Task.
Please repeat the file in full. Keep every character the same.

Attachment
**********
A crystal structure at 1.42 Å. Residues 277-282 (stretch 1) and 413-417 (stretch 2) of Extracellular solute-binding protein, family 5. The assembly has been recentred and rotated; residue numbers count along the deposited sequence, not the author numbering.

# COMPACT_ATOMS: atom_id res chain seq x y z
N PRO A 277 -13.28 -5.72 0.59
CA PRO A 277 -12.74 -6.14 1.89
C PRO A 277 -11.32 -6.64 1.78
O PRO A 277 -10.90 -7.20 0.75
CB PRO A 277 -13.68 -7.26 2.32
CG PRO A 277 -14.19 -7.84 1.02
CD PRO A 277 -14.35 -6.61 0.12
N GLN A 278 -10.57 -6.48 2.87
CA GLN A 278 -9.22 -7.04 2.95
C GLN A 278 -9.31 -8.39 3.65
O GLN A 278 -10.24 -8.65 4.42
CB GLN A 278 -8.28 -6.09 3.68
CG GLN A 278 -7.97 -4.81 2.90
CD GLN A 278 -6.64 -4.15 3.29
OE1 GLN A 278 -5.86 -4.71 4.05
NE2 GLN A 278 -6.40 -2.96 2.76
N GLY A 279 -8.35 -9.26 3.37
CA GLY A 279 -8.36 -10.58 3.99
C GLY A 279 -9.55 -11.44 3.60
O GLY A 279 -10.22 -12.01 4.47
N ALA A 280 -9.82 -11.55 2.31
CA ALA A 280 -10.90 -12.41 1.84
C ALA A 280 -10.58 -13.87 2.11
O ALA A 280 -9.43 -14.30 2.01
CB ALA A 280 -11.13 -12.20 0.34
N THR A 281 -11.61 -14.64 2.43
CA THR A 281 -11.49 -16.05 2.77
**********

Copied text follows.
A crystal structure at 1.42 Å. Residues 277-282 (stretch 1) and 413-417 (stretch 2) of Extracellular solute-binding protein, family 5. The assembly has been recentred and rotated; residue numbers count along the deposited sequence, not the author numbering.

# COMPACT_ATOMS: atom_id res chain seq x y z
N PRO A 277 -13.28 -5.72 0.59
CA PRO A 277 -12.74 -6.14 1.89
C PRO A 277 -11.32 -6.64 1.78
O PRO A 277 -10.90 -7.20 0.75
CB PRO A 277 -13.68 -7.26 2.32
CG PRO A 277 -14.19 -7.84 1.02
CD PRO A 277 -14.35 -6.61 0.12
N GLN A 278 -10.57 -6.48 2.87
CA GLN A 278 -9.22 -7.04 2.95
C GLN A 278 -9.31 -8.39 3.65
O GLN A 278 -10.24 -8.65 4.42
CB GLN A 278 -8.28 -6.09 3.68
CG GLN A 278 -7.97 -4.81 2.90
CD GLN A 278 -6.64 -4.15 3.29
OE1 GLN A 278 -5.86 -4.71 4.05
NE2 GLN A 278 -6.40 -2.96 2.76
N GLY A 279 -8.35 -9.26 3.37
CA GLY A 279 -8.36 -10.58 3.99
C GLY A 279 -9.55 -11.44 3.60
O GLY A 279 -10.22 -12.01 4.47
N ALA A 280 -9.82 -11.55 2.31
CA ALA A 280 -10.90 -12.41 1.84
C ALA A 280 -10.58 -13.87 2.11
O ALA A 280 -9.43 -14.30 2.01
CB ALA A 280 -11.13 -12.20 0.34
N THR A 281 -11.61 -14.64 2.43
CA THR A 281 -11.49 -16.05 2.77